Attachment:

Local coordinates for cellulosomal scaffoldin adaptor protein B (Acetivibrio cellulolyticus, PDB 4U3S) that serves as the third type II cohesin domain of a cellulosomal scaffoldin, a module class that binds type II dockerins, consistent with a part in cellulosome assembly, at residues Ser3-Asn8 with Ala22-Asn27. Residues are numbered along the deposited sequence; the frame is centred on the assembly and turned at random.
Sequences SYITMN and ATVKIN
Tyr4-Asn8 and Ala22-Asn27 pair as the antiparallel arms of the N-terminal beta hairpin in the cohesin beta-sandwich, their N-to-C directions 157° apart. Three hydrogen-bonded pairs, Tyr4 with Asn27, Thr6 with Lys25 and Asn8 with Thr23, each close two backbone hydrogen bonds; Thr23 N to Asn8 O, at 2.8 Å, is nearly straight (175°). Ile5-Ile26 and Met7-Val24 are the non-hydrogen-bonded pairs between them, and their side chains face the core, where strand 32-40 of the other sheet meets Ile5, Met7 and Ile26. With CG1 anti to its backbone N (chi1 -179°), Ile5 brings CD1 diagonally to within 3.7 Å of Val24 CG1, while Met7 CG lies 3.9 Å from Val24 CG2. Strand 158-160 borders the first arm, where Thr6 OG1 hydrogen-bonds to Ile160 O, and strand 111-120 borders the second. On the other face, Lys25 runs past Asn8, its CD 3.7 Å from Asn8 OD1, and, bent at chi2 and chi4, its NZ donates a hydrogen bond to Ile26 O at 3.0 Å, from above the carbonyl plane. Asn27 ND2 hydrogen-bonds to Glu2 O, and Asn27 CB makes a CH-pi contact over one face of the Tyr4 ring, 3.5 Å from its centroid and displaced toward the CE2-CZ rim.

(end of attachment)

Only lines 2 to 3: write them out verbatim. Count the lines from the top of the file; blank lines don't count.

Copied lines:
Sequences SYITMN and ATVKIN
Tyr4-Asn8 and Ala22-Asn27 pair as the antiparallel arms of the N-terminal beta hairpin in the cohesin beta-sandwich, their N-to-C directions 157° apart. Three hydrogen-bonded pairs, Tyr4 with Asn27, Thr6 with Lys25 and Asn8 with Thr23, each close two backbone hydrogen bonds; Thr23 N to Asn8 O, at 2.8 Å, is nearly straight (175°). Ile5-Ile26 and Met7-Val24 are the non-hydrogen-bonded pairs between them, and their side chains face the core, where strand 32-40 of the other sheet meets Ile5, Met7 and Ile26. With CG1 anti to its backbone N (chi1 -179°), Ile5 brings CD1 diagonally to within 3.7 Å of Val24 CG1, while Met7 CG lies 3.9 Å from Val24 CG2. Strand 158-160 borders the first arm, where Thr6 OG1 hydrogen-bonds to Ile160 O, and strand 111-120 borders the second. On the other face, Lys25 runs past Asn8, its CD 3.7 Å from Asn8 OD1, and, bent at chi2 and chi4, its NZ donates a hydrogen bond to Ile26 O at 3.0 Å, from above the carbonyl plane. Asn27 ND2 hydrogen-bonds to Glu2 O, and Asn27 CB makes a CH-pi contact over one face of the Tyr4 ring, 3.5 Å from its centroid and displaced toward the CE2-CZ rim.